Immunotherapy, Improving the Odds
In August 2015, former President Jimmy Carter announced that he had cancer that had spread to his brain. By December of that year—after a combination of radiation, surgery, and a new immunotherapy—doctors found no traces of the disease, and Carter was deemed cancer-free. The immunotherapy doctors gave him triggered his own immune system to fight against the cancer, a fight he seems to be winning.
For select patients, immunotherapies have shown dramatic results such as this, but many others don’t respond. Kristy L. Richards, Biomedical Sciences, wants to make immunotherapies work for more patients. With a joint appointment in Hematology and Medical Oncology at Weill Cornell Medicine, she studies lymphoma, why some patients with the cancer respond to immunotherapies and others don’t, as well as which combination of treatments could improve survival.
One research challenge Richards and other immuno-oncologists face is that the human immune system is impossible to replicate in a dish. Richards’ answer has been to develop clinical trials in dogs—pet dogs already diagnosed with lymphoma. Not only do the dogs stand to benefit but also the pace and efficacy of drug development. Richards says that with a $2.6 billion price tag and as much as a 20-year timeline to develop a new drug, accelerating the process and lowering costs is imperative for patients and society.
Exceptionally Challenged Immune Systems
“Dogs eat dirt. They lick the floor. Their immune systems are really challenged,” Richards says. “They live in our environment and are challenged by the same things as us, in general.”
Mouse models, on the other hand, are kept in a sterile environment, where their immune systems remain underdeveloped. Dogs are also more genetically similar to humans, and the way tumors arise in pet dogs more closely resembles human tumors’ spontaneous growth.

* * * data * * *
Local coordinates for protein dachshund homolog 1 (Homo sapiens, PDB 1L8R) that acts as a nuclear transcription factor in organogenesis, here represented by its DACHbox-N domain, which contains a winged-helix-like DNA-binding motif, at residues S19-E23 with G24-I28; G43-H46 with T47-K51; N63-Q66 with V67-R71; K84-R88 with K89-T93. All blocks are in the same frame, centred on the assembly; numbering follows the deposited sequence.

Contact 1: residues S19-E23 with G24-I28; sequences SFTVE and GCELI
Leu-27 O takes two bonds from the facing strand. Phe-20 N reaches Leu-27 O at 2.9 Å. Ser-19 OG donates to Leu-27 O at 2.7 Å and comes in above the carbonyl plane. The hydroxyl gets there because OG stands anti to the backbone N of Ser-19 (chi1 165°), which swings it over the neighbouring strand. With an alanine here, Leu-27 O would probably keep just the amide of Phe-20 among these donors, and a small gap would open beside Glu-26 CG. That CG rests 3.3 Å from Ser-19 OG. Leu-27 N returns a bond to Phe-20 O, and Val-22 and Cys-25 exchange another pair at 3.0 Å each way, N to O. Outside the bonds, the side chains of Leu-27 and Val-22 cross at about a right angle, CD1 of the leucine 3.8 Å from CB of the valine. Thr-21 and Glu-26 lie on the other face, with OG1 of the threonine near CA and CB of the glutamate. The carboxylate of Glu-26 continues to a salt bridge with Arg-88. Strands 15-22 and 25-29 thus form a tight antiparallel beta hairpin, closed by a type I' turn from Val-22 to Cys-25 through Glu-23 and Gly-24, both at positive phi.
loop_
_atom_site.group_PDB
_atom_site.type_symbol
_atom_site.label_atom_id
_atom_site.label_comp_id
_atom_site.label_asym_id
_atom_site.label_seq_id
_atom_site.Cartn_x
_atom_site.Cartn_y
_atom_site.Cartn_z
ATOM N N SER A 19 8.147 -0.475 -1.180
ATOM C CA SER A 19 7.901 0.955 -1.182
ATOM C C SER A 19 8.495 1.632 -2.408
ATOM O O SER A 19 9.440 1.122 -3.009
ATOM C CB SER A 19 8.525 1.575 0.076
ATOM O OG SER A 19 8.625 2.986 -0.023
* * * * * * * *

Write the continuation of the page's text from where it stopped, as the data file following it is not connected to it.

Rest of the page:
For sick dogs and their owners, the clinical trials have many benefits. The dogs get treated with more attention, and owners have a treatment option if they couldn’t otherwise afford one. Dogs also can’t tolerate high doses of chemotherapy, and the low doses they can handle almost never cure them. Having a nontoxic option provides another avenue for prolonged life.
“I love that dogs benefit,” Richards says. “And once we show that a chemo-free regimen works in dogs, then we can make a better guess about how it’ll work in humans.”
Monoclonal Antibody Therapies
One of the immunotherapies that Richards plans to test in dogs involves monoclonal antibodies. These are proteins that can recognize cancerous cells and flag them for the immune system to attack. Richards is currently experimenting with various antibodies to see which will work best for lymphoma and why.
A longstanding effort in Richards’ lab has been to understand and improve a popular monoclonal antibody prescribed for human patients with lymphoma, called rituximab.
Rituximab has increased survival rates in the most common lymphoma subtype by 15 percent, from 50 percent survival before rituximab to 65 percent after. “It was really a blockbuster drug,” Richards says. But because it quickly became so widely used, given in combination with every chemotherapy regimen, little is known about why certain people respond and others don’t.
Richards is studying a polymorphism that may provide one piece of the puzzle. Eventually, she would like to identify and develop a biomarker and assay that could be used to predict a patient’s response to rituximab. At around $20,000 for a course of the drug, this test could save patients and taxpayers money, while also shedding light on the 35 percent of patients with resistance.
Some of the other immunotherapies Richards works on could be straight out of science fiction. One is based on immune checkpoint inhibitors, the type Carter received, which take the brakes off of the immune system. This makes the immune system more sensitive and therefore more aggressive.
Another therapy involves the making of CAR (Chimeric Antigen Receptor) T cells, where a monoclonal antibody is inserted into a T cell, one of the body’s immune cells. The antibody is expressed on the surface of the T cell, where it can find and bind to cancer cells, bringing the T cell with it. “This takes the immune system to the cancer cell and activates the T cell, so it’s basically like a guided missile,” Richards says. “Some people have responded dramatically to this type of therapy.”